Justin has only seen the judges’ scorecards once, and it was back against Melvin Guillard when he won a split decision in 2014. He’s a completely different fighter now and ready for this five-round war. If it were anyone else, I’d be all in Justin Gaethje, but it’s Khabib Nurmagomedov.
Arguably, the most dominant competitor the sport has ever seen. Khabib doesn’t just win, he embarrasses you. He talks to you while you’re getting ground and pounded into oblivion. He lets you know he’s better than you. Some people don’t like it. I love it. I love exceptionalism, and Khabib embodies this trait. There is one major issue hanging over his head in this match, the death of his father. Khabib’s father’s influence on his life and career cannot be understated. The two were attached at the hip, and this will be his first fight since his passing. All week with the media, Khabib has put on a brave face and said all the right things, but surely, this will be an emotional match.
What else can you say about the fighter? He’s a freak. His gas tank is never-ending. Khabib’s striking is improving rapidly. His grappling is some of the best the sport has ever seen. His cage awareness is elite. He is the GOAT.
I’ve heard people say, “all Khabib does is wrestle.” Really? All Khabib does is win. 28-0 with 8 KOs and 10 wins by submission. He went to the judges’ scorecards against Al Iaquinta. 50-43, 50-44 and 50-43 were the judges’ scores. Khabib outstruck him 172-43. He had six takedowns. He dominates.
Khabib went to the judges’ scorecards against Edson Barboza. IN A THREE-ROUND FIGHT, the judges scored it 30-24, 30-25 and 30-25. Domination. Most recently, he dispatched Dustin Poirier in the third with a rear-naked choke after going 7-for-8 on takedowns and logging nearly nine minutes of control time. Again, domination.
I’m so freaking nervous about underestimating the power and heart of Justin Gaethje. I know he was a D1 All-American. Realize he has the power to KO anyone in the division. I know he made Tony Ferguson look like a fool. He’s just not Khabib, and I’d rather be wrong backing the GOAT than absolutely kill myself by going with my heart and Justin Gaethje only to see Khabib riding him like a pony for five rounds.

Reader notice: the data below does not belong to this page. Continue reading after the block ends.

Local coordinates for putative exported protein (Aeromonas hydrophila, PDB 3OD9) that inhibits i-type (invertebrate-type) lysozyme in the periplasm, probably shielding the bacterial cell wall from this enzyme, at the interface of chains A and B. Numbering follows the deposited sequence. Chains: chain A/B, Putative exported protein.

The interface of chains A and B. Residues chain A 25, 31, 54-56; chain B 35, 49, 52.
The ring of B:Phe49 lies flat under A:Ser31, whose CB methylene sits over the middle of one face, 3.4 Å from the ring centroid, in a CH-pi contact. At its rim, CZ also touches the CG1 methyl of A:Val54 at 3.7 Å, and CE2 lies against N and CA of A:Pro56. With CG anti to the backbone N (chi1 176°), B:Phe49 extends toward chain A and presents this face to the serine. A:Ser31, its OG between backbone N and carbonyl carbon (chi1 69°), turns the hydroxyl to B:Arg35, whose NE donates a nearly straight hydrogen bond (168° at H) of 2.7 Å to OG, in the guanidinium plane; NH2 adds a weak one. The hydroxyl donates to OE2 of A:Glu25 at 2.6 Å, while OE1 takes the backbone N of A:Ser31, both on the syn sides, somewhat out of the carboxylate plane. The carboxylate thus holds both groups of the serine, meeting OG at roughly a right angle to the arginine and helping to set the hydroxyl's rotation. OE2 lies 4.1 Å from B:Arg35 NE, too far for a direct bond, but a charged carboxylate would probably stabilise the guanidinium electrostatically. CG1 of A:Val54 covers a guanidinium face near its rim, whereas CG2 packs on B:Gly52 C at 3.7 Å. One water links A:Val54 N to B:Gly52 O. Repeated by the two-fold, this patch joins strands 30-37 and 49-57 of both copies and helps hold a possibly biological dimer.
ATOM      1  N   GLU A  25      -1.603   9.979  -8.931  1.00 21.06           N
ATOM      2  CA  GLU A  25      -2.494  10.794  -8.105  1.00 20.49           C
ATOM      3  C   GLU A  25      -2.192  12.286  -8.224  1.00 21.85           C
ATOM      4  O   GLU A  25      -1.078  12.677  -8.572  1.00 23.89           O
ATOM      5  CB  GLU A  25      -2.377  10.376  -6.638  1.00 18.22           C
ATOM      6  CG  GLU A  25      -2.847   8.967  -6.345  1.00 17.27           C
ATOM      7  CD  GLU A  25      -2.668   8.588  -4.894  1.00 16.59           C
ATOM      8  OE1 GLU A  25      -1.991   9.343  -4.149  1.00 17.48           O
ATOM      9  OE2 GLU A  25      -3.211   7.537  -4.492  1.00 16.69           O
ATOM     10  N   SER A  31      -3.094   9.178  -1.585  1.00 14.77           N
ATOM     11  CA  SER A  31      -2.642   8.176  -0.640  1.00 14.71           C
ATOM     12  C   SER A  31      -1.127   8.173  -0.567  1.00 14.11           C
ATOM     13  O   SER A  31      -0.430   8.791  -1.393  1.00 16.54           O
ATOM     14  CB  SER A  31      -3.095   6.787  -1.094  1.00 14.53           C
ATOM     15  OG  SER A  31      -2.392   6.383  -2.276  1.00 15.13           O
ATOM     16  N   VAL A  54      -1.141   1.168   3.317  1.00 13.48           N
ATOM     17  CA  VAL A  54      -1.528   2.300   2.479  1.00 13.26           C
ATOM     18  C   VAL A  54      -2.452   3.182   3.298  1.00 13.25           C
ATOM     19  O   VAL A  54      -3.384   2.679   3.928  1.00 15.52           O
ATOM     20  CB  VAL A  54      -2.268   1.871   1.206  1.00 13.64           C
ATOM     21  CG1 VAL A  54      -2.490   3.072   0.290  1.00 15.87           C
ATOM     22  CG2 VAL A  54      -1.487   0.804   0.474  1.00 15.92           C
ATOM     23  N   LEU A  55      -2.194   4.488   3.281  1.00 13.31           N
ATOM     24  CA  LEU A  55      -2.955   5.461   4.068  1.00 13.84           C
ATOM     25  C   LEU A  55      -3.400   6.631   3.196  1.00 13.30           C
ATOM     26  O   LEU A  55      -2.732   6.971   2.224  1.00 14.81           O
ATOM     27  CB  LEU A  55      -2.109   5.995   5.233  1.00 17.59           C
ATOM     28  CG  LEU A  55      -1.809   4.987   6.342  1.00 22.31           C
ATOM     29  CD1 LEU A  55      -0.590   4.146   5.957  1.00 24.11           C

Official Pick: Khabib Nurmagomedov
Robert Whittaker (-106) v Jared Cannonier (-118)
I’m so nervous about this fight. I love both of these guys. How can you not? Whittaker really turned a corner after his loss to Wonderboy and just ran through the division. He’s held the belt, lost the belt, and bounced back with a dominant win over Darren Till. Whittaker has fought big guys, little guys, long guys. He’s turned them all away except for Izzy. While Cannonier has been working his way up the food chain, Whittaker has been dispatching challengers.
Then you have a guy who’s completely reshaped his body to get to the highest level. He debuted at heavyweight. Moved to light heavyweight and has made his way to 185. He has serious power at any division, but at 185, he’s nearly unmatched.
It’s wild to look back at his losses to Dominick Reyes and Jan Blachowicz and think, good lord, he fought those big MFers at 205?? We also found out that these are two of the best 205 lbers in the world. The move to 185 was smart, and he’s seen the success straight away. I don’t want to dismiss the wins over Silva and Branch, but I was really impressed with his progression and win over Hermansson. Cannonier showed great takedown defense and patience on the feet. He caught him with a massive uppercut and finished it with vicious ground and pound. He has three fights at 185 lbs and has scored 93, 109 and 97 DK points.
An interesting aspect of the fight is who will take the center of the octagon. Cannonier was happy to take on the role against Hermansson but was working on the outside against Anderson Silva. Both of these fighters are fine countering their opponent. Do they just stare at each other and wait to see who goes first?
We can all agree Izzy is a class above the rest. This could be a changing of the guard for who’s next in line. Whittaker has dispatched Romero twice. Izzy just made Paulo Costa his bitch. With a win here, Cannonier is in line for a shot at the belt. He’s not a man that needs extra motivation. Whittaker has added a few takedowns to his game and if he feels Cannonier’s power he’ll look to implement those new skills.
Nervous about the fight, and I’m nervous about the call here. I’m afraid I’m being distracted by the shiny new object, but I like Cannonier to get the big W here and continue his ascent up the division.
Official Pick: Jared Cannonier
Alexander Volkov (-170) v Walt Harris (+150)
I’ve loved Volkov, hated Volkov, and then loved him again. He came into the UFC with a ton of hype and proceeded to reel off four-straight wins in the division. He was way up on Derrick Lewis before old ‘my balls are hot’ put him to sleep in the last 30 seconds of the fight.
That would be the hate portion of my relationship with Volkov.
You have to love his skill set. Tall, at 6’7” and long with his 80” reach. Skilled with his hands and feet. He’s a striker, which is great from a DFS perspective, but he’s only broken 100 points once in his UFC career. Do not be guilty of looking at the fight logs and seeing the 31 total strikes over five rounds against Blaydes. Blaydes is a horrible matchup for Volkov and basically just rag-dolled him for 25 minutes. Walt Harris has two takedowns total in his MMA career. This is where Volkov can shine.